The Kansas City Royals won their only World Series on Oct. 27, 1985, beating the St. Louis Cardinals four games to three in what was known as the “I-70 Series.” Pitcher Bret Saberhagen was named series MVP. Twenty-seven years later, fans are still hoping this will be the Royals’ year.


Kansas City hosts hundreds of serious and not-so-serious running events each year. Google search to get details on these popular ones, or just continue to shuffle around your own neighborhood (free T-shirt not included): Groundhog Run, Hospital Hill Run, Susan G. Komen Race for the Cure, Kansas City Marathon, Sprint Thanksgiving Day 5K and Family Stroll


Kansas City is the barbecue capital of the world. Just ask any Kansas Citian. Back in the day, the stockyards provided cheap meat that was slowwwwww-cooked over native hardwoods like hickory and fruit trees. As for KC-style sauce, it’s typically tomato- and molasses-based.


What’s in a name? Plenty. Lore has it that “Possum Trot” and “Rabbitville” were in the running before “Town of Kansas” was agreed upon, which then became “City of Kansas” as it grew, and ultimately, Kansas City. Such a great name, there are two.


Six-year old Bobby Greenlease, son of wealthy auto dealer Robert Cosgrove Greenlease Sr. of Mission Hills, walked calmly out of Notre Dame de Sion grade school with a woman claiming to be his aunt on Sept. 29, 1953. Six ransom notes, 15 phone calls and $600,000 later, Bobby still had not been returned to the Greenlease family.

The kidnappers, Carl Hall and Bonnie Heady, were captured in St. Louis within a few days and executed in Missouri’s gas chamber together less than three months later. Bobby Greenlease’s body was found buried in Heady’s front yard in St. Joseph.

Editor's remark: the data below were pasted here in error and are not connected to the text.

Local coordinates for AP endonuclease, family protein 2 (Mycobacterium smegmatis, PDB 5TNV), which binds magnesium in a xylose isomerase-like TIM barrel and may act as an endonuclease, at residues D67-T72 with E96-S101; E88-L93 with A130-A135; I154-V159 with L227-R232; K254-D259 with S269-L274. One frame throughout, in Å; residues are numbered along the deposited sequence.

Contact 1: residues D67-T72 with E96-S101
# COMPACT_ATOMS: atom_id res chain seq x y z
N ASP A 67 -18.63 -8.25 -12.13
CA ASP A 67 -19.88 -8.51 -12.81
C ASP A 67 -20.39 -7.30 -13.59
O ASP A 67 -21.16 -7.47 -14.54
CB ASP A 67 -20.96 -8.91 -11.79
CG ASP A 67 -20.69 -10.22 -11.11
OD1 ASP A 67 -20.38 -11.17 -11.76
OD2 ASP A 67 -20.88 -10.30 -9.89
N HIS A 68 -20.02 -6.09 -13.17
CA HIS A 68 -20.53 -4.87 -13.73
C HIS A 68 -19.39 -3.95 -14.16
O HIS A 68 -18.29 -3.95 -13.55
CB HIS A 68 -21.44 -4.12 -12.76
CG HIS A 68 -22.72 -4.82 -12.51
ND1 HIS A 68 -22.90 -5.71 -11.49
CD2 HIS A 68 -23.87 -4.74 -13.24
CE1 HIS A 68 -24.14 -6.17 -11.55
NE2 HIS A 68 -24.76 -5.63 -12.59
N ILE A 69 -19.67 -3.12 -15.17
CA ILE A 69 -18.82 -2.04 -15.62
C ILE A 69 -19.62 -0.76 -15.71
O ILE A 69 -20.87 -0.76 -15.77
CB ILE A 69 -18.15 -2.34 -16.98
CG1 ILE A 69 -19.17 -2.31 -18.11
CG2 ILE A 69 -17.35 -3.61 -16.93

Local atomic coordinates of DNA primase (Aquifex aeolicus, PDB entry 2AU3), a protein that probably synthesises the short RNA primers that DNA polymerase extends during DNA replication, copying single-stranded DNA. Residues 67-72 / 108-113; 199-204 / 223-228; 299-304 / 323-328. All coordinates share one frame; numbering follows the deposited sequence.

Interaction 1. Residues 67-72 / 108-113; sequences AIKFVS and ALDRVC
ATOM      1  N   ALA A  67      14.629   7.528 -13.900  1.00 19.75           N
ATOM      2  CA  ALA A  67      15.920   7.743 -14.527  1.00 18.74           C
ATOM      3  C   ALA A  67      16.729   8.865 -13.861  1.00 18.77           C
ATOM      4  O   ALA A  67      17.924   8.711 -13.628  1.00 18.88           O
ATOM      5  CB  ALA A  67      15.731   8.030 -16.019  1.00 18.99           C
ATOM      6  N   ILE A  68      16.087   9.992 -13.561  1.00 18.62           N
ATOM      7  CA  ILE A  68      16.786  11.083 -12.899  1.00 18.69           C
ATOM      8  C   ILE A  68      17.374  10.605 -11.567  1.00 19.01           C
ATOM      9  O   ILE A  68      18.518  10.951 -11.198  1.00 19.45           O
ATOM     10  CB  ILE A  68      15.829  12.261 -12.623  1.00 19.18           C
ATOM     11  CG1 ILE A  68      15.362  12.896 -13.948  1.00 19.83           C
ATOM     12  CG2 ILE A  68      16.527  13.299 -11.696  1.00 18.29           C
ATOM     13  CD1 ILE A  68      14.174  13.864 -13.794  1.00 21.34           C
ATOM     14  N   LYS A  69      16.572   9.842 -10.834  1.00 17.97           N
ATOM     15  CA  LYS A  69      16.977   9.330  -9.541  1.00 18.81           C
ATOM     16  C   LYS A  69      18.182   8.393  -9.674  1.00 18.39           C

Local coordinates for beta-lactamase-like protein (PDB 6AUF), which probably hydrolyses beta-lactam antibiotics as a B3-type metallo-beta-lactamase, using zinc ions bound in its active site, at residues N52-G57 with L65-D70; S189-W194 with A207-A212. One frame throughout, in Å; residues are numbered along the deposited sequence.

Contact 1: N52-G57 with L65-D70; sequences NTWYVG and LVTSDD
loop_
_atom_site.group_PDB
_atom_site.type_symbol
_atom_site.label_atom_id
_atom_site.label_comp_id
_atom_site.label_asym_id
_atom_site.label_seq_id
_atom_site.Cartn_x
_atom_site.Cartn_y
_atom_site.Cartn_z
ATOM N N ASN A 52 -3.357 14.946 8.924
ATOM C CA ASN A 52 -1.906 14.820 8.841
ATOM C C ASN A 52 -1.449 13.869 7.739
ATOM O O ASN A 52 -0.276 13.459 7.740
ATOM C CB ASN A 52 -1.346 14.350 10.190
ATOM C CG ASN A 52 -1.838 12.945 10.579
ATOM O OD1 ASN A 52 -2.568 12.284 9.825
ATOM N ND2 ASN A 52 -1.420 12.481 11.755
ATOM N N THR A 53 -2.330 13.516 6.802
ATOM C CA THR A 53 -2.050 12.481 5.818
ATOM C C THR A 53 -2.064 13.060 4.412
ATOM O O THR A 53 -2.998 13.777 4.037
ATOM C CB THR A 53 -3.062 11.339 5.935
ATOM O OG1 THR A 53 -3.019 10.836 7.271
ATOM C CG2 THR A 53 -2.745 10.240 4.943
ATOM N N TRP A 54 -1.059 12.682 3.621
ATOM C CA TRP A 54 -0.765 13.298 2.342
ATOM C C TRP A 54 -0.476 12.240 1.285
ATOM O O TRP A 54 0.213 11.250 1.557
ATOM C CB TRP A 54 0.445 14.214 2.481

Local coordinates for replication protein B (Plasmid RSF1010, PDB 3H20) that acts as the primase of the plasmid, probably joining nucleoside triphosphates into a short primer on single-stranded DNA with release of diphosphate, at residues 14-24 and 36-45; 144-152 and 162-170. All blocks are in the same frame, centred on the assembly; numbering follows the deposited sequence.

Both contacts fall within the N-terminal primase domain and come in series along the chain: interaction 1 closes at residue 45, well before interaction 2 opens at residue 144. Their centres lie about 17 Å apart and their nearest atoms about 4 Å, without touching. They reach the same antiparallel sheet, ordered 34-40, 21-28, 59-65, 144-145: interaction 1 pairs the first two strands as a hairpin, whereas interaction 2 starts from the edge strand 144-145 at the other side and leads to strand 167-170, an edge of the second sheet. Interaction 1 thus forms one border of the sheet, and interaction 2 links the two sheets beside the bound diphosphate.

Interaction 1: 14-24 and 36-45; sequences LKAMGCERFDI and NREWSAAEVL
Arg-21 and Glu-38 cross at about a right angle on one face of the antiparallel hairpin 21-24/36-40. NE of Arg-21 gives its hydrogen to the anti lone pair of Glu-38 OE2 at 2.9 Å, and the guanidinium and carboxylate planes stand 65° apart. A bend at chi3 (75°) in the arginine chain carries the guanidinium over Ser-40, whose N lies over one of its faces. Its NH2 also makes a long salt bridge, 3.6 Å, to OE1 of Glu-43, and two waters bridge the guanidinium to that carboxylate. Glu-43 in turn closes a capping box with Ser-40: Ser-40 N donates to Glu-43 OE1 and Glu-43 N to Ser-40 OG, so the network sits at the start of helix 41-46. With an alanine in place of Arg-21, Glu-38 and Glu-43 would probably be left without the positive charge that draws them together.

“In Cold Blood” (1967), “Mr. Mrs. Bridge” (1990), “Kansas City” (1996) and “Ride With the Devil” (1999) were all largely filmed here. Still up for debate: Was the Raytown of television’s “Mama’s Family” our Raytown? The studio has always been mum.


Community Christian Church at 46th and Main streets was designed by Frank Lloyd Wright. The “Steeple of Light” illuminated beams are visible Fridays, Saturdays and Sundays from dark until midnight.


Short on gas and near the state line? Head for Missouri. Due to a difference in the state gas tax, you can often find gas 10 cents cheaper per gallon.


The Union Station Massacre took all of 30 seconds on June 17, 1933, and saw convicted felon Frank Nash and four law enforcement officers killed during a shootout in front of Union Station during Nash’s transport from Arkansas to the U.S. Penitentiary in Leavenworth, from which he had escaped a few years earlier.

The FBI identified “Pretty Boy” Floyd and Adam Richetti as gunmen; Floyd was shot dead later in Ohio, and Richetti was convicted for the murders and died in Missouri’s gas chamber. You can still see the marks on the front of Union Station that for years were thought to have come from the bullets.


The American Royal, an every-autumn-since-1899 horse and livestock show, was first known as the National Hereford Show. It picked up a new name, the story goes, after an Iowa State ag school dean returned from the British Royal Agricultural Fair and declared that the KC show compared favorably with the Brits’. The American Royal, meanwhile, is also at least part of the reason our major league baseball team is known as the Kansas City Royals.


Why do your baggage tags say MCI instead of KCI? MCI = Mid-Continent International, the airport’s name in the planning stages. When it opened in 1972, it was Kansas City International Airport. But “KCI” doesn’t fly as a three-letter airport code because K’s (along with W’s) are reserved as prefixes for broadcast station call letters.


The Jacksons’ (yes, those Jacksons) Victory Tour launched right here in Kansas City at Arrowhead Stadium in 1984. It was the last concert tour featuring all of the Jackson brothers together, including Michael. Tickets were $30 each, an unheard-of sum at the time. Fans went crazy for the moonwalk, songs from “Thriller” and the other brothers, too, presumably.


It’s perfectly possible that back in the 1930s, “Boss Tom” Pendergast sank some of his political foes in several feet of concrete — say, beneath City Hall or Municipal Auditorium. Pendergast did, after all, own a concrete company. But, rumors to the contrary, the king of corruption apparently did not lay anyone to rest under Brush Creek on the Plaza. In 1991, when the Army Corps of Engineers was working on a Brush Creek flood control project, it found the creek was paved with just 10-12 inches of concrete — “insufficient,” The Star pointed out, “for burying any but the skinniest political enemy.”